Fenway Park may be the oldest baseball stadium in the major leagues, but it’s not living in the past.
On a cold, rainy Tuesday morning, Red Sox officials gathered to unveil a host of new improvements made at the friendly confines ahead of the team’s home opener Thursday.
Among the changes are interactive enhancements to the Kids Concourse, making Fenway “a great place to bring the family for a baseball game this spring,” team president and CEO Sam Kennedy said at a news conference.
The concourse now has a pitching cage that allows fans to test the speed of their throws, and murals depicting the heights of former stars such as David Ortiz and Dustin Pedroia. Later in the season, it will feature an augmented reality photo booth that lets fans snap pictures with images of their favorite players, officials said.
“That’s huge,” Kennedy said at the press conference. “I was a kid who grew up here in Boston. [While] going to games I would have loved to experience that.”
Kennedy acknowledged that Fenway Park no longer sells tickets at the same rate it did between 2003 and 2011, when the Red Sox won two World Series. As such, the stadium is trying to attract the next generation of baseball fans by selling tickets to children and students for $9 this season, he said.
“We really want to get that word out,” Kennedy said. “It creates buzz, energy, life in this park when we have younger fans here.”
Visitors of all ages will be able to enjoy a new array of culinary options at the ballpark through concessionaire Aramark. The additions include crab cake sandwiches, chicken cheese steaks, New England burgers, steak and cheeses, assorted mini desserts like cheesecake and caramel stroopwafel, falafel gyros, chopped cheeses, gluten free pizza, helmet nachos, cheddar and caramel popcorn, and crispy avocado fries.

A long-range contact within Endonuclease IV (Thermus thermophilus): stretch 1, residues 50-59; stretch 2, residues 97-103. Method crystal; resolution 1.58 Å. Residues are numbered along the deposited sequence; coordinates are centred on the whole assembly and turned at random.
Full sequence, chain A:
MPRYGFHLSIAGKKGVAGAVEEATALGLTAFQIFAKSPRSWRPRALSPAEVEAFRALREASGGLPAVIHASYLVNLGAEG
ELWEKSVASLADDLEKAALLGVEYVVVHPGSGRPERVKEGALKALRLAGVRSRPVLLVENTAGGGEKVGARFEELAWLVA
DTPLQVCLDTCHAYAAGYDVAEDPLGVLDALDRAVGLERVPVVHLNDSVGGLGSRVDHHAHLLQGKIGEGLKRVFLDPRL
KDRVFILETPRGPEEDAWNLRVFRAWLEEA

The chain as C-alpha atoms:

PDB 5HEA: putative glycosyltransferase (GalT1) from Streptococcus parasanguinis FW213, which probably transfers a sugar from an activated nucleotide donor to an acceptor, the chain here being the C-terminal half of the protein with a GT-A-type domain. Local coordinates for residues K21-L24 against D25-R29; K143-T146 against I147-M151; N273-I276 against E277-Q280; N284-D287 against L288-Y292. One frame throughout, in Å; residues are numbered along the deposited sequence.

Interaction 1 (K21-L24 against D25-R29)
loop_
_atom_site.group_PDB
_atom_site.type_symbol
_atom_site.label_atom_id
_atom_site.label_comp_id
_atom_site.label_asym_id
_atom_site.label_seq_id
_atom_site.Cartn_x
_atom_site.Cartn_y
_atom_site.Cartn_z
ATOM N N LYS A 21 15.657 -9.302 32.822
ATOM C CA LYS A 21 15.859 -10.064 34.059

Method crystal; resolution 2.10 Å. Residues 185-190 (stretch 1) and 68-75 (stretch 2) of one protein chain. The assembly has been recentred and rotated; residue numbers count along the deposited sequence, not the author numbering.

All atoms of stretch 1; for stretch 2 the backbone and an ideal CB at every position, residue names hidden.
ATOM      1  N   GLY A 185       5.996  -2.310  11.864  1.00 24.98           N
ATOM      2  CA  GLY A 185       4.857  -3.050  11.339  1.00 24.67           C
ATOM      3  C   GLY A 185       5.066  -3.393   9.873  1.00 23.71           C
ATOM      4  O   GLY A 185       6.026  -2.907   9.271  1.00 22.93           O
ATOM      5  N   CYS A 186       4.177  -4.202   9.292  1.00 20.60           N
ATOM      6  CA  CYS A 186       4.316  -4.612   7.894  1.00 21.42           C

“The food is always a little bit of a highlight,” Boston Mayor Michelle Wu said after touring the park.
Fenway Park is also installing energy-efficient field lighting to improve the experience of fans and players during night games.
“The new LED system offers superior brightness and clarity and improved uniformity of lighting on the playing field,” officials said in a press release. “The LED lighting system offers a 10- to 20-time longer product life than the previous lighting and is more eco-friendly with its energy conservation and CO2 emission reduction.”
That’s not all that’s changing. During the tour, Kennedy and chief operating officer Jonathan Gilula discussed new rule changes meant to accommodate fans who want “a quicker game played with better pace” and “more action such as stolen base attempts, doubles, triples, and great defensive plays,” according to a sign inside the stadium.
“Pitchers now have 15 seconds with empty bases and 20 seconds with runner(s) on base to deliver their pitch,” according to the press release. “The pitch clock debuted during Spring Training and helped speed up the pace of game by 26 minutes compared to 2022 Spring Training games.”
Larger bases have been also installed, making the distance between them slightly shorter.
The Red Sox can also look forward to an enhanced clubhouse with custom-made maple lockers, multi-colored and energy-efficient lights and 16 new television displays with a state-of-the-art sound system, officials said.
Wu said she was looking forward to seeing Boston come alive as the Red Sox swing back into action.
“I’m glad the rain came today so we’re absorbing it all before Thursday,” Wu said. “This ballpark represents both the historic treasure that we have known and loved in Boston for so long, but also the most modern and updated version for fans and for players.”